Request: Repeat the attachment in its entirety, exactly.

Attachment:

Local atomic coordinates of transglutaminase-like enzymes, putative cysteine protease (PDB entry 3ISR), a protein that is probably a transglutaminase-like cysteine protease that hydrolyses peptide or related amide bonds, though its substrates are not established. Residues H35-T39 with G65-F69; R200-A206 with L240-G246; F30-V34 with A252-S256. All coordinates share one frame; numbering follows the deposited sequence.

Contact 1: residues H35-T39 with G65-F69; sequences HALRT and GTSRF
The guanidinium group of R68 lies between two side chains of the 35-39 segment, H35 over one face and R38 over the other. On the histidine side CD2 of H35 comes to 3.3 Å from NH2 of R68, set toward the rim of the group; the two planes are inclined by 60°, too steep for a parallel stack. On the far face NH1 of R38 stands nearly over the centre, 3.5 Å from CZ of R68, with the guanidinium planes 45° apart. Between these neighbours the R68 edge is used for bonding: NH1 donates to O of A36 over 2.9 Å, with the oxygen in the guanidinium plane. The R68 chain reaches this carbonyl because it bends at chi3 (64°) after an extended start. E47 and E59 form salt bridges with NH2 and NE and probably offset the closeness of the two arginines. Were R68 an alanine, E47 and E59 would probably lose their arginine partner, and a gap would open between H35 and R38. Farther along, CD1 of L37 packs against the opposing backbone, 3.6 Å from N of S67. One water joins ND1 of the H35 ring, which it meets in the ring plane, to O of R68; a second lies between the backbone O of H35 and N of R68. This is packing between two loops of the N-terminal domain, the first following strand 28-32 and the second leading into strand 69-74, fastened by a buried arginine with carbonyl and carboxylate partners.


Local atomic coordinates of transglutaminase-like enzymes, putative cysteine protease (PDB entry 3ISR), a protein that is probably a transglutaminase-like cysteine protease that hydrolyses peptide or related amide bonds, though its substrates are not established. Residues H35-T39 with G65-F69; R200-A206 with L240-G246; F30-V34 with A252-S256. All coordinates share one frame; numbering follows the deposited sequence.

Contact 1: residues H35-T39 with G65-F69; sequences HALRT and GTSRF
The guanidinium group of R68 lies between two side chains of the 35-39 segment, H35 over one face and R38 over the other. On the histidine side CD2 of H35 comes to 3.3 Å from NH2 of R68, set toward the rim of the group; the two planes are inclined by 60°, too steep for a parallel stack. On the far face NH1 of R38 stands nearly over the centre, 3.5 Å from CZ of R68, with the guanidinium planes 45° apart. Between these neighbours the R68 edge is used for bonding: NH1 donates to O of A36 over 2.9 Å, with the oxygen in the guanidinium plane. The R68 chain reaches this carbonyl because it bends at chi3 (64°) after an extended start. E47 and E59 form salt bridges with NH2 and NE and probably offset the closeness of the two arginines. Were R68 an alanine, E47 and E59 would probably lose their arginine partner, and a gap would open between H35 and R38. Farther along, CD1 of L37 packs against the opposing backbone, 3.6 Å from N of S67. One water joins ND1 of the H35 ring, which it meets in the ring plane, to O of R68; a second lies between the backbone O of H35 and N of R68. This is packing between two loops of the N-terminal domain, the first following strand 28-32 and the second leading into strand 69-74, fastened by a buried arginine with carbonyl and carboxylate partners.